However there is much more to love with Kneehigh's Rebecca than to hate and it is always good to see a challenging different take on something once in a while. I left happy and thrilled and wanting to take the puppet dog home with me.

««««


Performance viewed: Wednesday 11th November, 2015 at the Royal & Derngate (Derngate).

Rebecca runs until Saturday 14th November, 2015 before continuing its tour. Details here: http://www.rebeccatheplay.com/

For further details visit the Royal & Derngate website at http://www.royalandderngate.co.uk/


Comments

Popular posts from this blog

Review of Cilla - The Musical at Royal & Derngate (Derngate), Northampton

I have to start with a confession dear reader, what I know about Cilla Black can pretty much be written on the back of the Derngate ticket that I clutched on entering the theatre (and that allows for the advert on the back). I have heard a couple of her tunes of course (more than once) and confess, once again, that I generally didn't like what I heard. I think it's clear that with her natural raw form and voice, "a diamond in the rough" as Brian Epstein, her eventual manager describes her, she a performer that you either love or generally, not hate as such, but perhaps just dislike. I fall in the latter. Curiously as I a forty-year-old, I also don't even fall into the Cilla of hit television either, being a BBC viewing family, I never saw her on TV much when I was growing up.

So, coming almost totally fresh to the world of Cilla, it was a little comforting that for the first act, much of the world of Cilla - The Musical revolves not just around star building Cil…

Review of Woman In Mind by Masque Theatre at The Playhouse Theatre, Northampton

I like Alan Ayckbourn, I may only have seen a few of his vast array of plays previously, but all have been a delight, often crazy yes, but constantly funny, and especially in the second act spiralling often into just on the very edge of believable nonsense. With Woman In Mind, acknowledged by many as one of his finest works, my own personal jury is very much out on whether I liked it or not.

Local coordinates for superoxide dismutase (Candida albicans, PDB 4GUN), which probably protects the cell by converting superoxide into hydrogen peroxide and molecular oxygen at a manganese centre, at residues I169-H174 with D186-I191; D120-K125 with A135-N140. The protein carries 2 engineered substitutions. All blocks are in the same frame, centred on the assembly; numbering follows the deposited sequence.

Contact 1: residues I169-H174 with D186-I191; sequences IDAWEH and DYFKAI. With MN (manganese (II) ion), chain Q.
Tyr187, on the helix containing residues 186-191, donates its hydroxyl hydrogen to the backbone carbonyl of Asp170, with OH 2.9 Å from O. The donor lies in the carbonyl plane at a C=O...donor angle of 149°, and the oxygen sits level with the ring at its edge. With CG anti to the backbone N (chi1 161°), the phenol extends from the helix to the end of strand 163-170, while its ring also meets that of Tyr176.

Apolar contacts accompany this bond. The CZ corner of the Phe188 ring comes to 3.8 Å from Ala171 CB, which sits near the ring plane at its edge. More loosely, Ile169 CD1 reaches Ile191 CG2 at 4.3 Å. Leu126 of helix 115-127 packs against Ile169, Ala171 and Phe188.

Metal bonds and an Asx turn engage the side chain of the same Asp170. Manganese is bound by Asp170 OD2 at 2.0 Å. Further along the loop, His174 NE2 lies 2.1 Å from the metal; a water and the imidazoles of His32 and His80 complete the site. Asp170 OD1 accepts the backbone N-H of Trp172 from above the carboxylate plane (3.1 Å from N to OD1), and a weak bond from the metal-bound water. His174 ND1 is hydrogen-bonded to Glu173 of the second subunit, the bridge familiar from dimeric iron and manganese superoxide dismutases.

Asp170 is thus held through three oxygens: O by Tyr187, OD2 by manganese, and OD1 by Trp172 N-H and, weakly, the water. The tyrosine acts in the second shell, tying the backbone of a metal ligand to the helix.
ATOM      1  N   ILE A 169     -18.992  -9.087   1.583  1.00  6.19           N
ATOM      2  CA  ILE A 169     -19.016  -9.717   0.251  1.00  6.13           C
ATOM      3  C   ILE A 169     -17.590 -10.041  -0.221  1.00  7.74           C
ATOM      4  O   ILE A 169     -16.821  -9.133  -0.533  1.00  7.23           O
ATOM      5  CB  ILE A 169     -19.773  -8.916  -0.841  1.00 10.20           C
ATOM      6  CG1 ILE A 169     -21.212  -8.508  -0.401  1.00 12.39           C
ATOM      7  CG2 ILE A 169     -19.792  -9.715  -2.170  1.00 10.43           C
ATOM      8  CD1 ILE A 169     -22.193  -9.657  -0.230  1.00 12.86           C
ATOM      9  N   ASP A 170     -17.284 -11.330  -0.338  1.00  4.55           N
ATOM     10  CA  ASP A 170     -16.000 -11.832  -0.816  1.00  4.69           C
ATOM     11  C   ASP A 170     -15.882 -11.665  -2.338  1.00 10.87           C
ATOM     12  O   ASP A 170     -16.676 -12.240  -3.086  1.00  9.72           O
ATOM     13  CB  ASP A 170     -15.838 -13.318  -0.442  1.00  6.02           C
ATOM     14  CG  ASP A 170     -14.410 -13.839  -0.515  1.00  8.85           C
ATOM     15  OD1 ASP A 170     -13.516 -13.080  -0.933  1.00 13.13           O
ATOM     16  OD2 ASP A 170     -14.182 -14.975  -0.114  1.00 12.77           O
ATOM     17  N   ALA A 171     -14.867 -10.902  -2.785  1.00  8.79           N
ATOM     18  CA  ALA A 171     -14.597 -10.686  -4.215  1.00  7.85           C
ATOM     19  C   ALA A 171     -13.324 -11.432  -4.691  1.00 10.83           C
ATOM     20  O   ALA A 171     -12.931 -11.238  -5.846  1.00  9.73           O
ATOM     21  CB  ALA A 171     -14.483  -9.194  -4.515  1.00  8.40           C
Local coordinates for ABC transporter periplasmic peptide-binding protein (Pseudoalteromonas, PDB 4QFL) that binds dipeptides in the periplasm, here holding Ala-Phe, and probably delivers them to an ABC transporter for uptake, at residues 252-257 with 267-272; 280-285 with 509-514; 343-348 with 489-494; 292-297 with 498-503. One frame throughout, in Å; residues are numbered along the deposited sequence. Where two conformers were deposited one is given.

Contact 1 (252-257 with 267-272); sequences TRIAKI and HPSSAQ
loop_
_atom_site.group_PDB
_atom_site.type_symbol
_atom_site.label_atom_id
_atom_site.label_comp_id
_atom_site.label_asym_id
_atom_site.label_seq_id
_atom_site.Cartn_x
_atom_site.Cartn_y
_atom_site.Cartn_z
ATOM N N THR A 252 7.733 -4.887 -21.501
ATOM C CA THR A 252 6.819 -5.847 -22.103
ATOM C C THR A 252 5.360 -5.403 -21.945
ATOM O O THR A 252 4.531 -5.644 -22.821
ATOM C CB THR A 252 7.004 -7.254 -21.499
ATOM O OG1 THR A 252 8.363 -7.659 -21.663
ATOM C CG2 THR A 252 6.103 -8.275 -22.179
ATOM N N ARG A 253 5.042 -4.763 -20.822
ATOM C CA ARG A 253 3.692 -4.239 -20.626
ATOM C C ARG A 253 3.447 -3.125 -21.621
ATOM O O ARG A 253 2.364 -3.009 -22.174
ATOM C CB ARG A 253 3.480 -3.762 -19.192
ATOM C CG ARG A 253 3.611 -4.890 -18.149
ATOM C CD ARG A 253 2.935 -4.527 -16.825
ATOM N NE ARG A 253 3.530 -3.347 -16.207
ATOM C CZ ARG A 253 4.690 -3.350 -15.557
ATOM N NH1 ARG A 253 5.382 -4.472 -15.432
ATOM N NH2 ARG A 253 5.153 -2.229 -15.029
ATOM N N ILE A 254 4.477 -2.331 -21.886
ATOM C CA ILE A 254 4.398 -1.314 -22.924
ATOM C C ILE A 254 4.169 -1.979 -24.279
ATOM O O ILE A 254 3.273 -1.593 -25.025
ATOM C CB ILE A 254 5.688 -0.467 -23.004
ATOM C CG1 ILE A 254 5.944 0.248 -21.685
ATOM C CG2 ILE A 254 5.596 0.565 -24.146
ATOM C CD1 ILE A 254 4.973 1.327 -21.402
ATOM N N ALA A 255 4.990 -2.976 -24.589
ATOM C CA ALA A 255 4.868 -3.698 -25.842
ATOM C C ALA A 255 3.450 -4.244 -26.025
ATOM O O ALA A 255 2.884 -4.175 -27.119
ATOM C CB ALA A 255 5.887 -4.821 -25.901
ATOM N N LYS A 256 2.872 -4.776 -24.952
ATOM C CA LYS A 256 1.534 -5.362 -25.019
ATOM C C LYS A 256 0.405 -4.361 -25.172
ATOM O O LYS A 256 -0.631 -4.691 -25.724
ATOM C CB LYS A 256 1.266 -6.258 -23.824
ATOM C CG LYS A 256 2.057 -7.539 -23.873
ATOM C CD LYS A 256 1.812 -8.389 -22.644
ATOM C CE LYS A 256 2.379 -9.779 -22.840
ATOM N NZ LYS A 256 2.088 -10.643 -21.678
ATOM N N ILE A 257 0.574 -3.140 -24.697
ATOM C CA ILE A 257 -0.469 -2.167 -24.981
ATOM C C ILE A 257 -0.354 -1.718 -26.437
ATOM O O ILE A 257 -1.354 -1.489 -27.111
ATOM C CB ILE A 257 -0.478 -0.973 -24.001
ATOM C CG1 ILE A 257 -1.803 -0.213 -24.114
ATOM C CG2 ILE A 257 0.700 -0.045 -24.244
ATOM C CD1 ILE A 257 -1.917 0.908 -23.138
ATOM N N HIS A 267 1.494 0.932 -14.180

What was very good, mostly, however, were the performances, most especially the two that we are introduced to at the very beginning. The prostrate Susan (Nicola Osborne), with sinisterly lurking rake alongside her, and the bag struggling doctor, Bill (John Myhill).
Nicola Osborne has the unenviable task in this play of never leaving the stage, a feat in itself. Add to this the constant weaving of the character's world (more on this later), and you have a role featuring some significant challenge, one that Osborne ably surmounts. I once described Osborne as a "safe pair of hands" in …

Press launch of Sting's The Last Ship at Errol Flynn Filmhouse, Northampton

On Friday 16th February 2018, I attended the official press launch of The Last Ship. In attendance were the writer of the show, Sting, and cast members for the 2018 UK tour Richard Fleeshman, Charlie Hardwick and Joe McGann, with musical support from Rob Mathes.

During the event, opened entertainingly by producer Karl Sydow, Sting and the cast members performed seven of the songs from the show: The Last Ship (Sting), Dead Man's Boots (Sting and Fleeshman), Sail Away (Hardwick), The Night the Pugilist Learned to Dance (Fleeshman), What Say You Meg? (Fleeshman) and What Have You Got? (Sting and cast).

Each of these songs showed us a great background to the evocative tale that The Last Ship tells, of a community under attack as its crucial shipbuilding industry begins to fail. The performers and Sting himself delivered the songs with huge passion, despite, as Sting himself commented, the earnestness of the hour, with the event beginning at 10 am.

The Last Ship was initially inspired …